Xi Jinping Attending Celebration to ‘Reward’ Macau for Embracing Communists

China's President Xi Jinping greets children waving the flags of China and Macau upon his arrival at Macau's international airport in Macau on December 18, 2019, ahead of celebrations for the 20th anniversary of the handover from Portugal to China. - Chinese president Xi Jinping landed in Macau on December …
ANTHONY WALLACE/AFP via Getty

Chinese dictator Xi Jinping landed in Macau, a nominally autonomous city south of China, on Wednesday to celebrate the anniversary of Beijing repossessing the former Portuguese colony.

Macau forms part of the same “Bay Area” as Hong Kong and features the same “one country, two systems” government in which the city cannot claim sovereignty and China cannot impose communist laws on it. The region’s capitalist economy has turned it into the premier world destination for luxury casinos and gambling, which generate millions for the Communist Party.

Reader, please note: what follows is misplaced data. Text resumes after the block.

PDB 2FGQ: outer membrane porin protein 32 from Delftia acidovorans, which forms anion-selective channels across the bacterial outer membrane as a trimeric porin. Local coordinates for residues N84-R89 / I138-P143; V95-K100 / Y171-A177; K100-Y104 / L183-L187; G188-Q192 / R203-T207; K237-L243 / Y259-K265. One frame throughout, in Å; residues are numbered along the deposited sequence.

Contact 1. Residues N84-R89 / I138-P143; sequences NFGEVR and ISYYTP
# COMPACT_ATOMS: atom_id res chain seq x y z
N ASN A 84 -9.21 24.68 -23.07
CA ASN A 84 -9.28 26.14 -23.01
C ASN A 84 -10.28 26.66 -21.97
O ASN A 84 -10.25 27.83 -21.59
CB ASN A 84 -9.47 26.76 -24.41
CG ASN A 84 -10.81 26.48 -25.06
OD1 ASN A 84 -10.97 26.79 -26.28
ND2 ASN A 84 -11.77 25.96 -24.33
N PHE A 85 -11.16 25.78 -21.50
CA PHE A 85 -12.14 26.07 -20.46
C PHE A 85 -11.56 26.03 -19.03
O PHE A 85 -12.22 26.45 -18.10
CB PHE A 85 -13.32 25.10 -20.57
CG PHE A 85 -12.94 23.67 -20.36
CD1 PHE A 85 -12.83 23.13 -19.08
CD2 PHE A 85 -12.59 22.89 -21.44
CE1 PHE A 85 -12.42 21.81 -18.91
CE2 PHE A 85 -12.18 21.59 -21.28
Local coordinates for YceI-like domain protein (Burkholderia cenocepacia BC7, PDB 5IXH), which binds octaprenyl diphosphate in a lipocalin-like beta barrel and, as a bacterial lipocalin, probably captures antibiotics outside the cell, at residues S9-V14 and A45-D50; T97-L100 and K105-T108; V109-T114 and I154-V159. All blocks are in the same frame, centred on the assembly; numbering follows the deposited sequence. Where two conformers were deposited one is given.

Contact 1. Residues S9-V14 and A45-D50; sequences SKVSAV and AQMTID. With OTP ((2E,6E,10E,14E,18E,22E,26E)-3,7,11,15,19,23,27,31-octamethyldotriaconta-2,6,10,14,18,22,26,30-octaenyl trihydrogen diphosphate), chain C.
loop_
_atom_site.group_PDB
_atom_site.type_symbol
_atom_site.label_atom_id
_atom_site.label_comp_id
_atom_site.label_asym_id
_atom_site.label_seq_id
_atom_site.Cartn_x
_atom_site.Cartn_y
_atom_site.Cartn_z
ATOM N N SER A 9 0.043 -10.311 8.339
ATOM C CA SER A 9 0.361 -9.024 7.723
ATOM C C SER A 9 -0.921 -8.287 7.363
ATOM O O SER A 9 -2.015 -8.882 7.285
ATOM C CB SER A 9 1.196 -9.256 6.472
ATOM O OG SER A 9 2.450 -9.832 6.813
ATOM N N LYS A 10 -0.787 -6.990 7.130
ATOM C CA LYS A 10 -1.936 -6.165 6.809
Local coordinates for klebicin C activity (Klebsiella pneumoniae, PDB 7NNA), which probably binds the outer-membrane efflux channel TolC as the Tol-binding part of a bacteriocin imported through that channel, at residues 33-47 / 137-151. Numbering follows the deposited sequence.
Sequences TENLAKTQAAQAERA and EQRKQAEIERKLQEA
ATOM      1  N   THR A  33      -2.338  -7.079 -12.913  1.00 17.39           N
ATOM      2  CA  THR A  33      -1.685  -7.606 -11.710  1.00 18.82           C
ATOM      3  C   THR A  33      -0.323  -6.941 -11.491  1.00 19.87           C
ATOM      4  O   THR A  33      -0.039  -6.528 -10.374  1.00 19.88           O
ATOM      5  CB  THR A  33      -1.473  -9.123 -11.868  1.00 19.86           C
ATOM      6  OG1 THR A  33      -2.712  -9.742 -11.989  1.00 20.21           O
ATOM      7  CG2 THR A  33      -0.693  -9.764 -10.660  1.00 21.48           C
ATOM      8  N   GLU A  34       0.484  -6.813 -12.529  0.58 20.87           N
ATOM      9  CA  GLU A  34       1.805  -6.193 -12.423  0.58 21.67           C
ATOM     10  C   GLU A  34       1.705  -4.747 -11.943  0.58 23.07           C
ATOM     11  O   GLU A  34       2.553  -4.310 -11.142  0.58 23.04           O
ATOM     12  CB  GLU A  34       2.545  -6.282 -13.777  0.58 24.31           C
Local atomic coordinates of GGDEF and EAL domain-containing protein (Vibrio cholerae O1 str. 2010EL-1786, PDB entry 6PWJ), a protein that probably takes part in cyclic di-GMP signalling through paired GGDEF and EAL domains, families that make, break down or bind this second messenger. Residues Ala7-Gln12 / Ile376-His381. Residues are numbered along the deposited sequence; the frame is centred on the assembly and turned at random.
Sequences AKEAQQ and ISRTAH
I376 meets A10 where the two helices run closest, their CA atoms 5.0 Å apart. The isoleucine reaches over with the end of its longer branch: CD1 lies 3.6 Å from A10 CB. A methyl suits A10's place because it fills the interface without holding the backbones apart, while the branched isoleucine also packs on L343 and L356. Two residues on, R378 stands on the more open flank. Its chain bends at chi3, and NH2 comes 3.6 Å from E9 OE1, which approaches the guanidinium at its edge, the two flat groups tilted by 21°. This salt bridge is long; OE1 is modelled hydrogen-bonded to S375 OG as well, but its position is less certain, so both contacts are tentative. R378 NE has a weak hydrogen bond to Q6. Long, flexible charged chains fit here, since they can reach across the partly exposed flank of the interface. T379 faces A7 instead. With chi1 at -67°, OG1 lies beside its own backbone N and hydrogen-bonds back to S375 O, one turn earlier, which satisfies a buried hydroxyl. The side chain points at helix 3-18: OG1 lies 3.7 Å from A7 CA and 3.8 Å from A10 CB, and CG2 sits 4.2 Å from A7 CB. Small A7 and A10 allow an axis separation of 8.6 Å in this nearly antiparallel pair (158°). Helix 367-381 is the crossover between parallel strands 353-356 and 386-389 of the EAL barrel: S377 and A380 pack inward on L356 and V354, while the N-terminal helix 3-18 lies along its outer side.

Unlike Hong Kong, Macau is significantly smaller and has a less sturdy democratic tradition. While reports this year have indicated some curiosity about the Hong Kong protests among the youth of Macau, the city has not experienced any significant demands for a democratic system. As such, Beijing has been using Macau in propaganda against the Hong Kong protests, hailing it as an exemplary adherent to the “one country, two systems” model.

Millions of Hong Kong residents have taken to the streets since June in opposition to a proposed law that would have allowed China to extradite anyone, regardless of citizenship status, into Chinese communist prisons, considered among the most violent in the world. Hong Kong’s Chinese-controlled government responded to the protests by violently suppressing them but ultimately did rescind the extradition bill. Protesters have continued to take the streets demanding an independent investigation into the police brutality used against them, as well as the right to directly elect lawmakers, freedom for imprisoned protesters, and an end to the government referring to them as “rioters.”

Xi Jinping, who has largely abstained from commenting on the protests in Hong Kong despite the protesters repeatedly naming him as a global threat to democracy, said he was “proud” of Macau for embracing the communist regime in remarks Wednesday.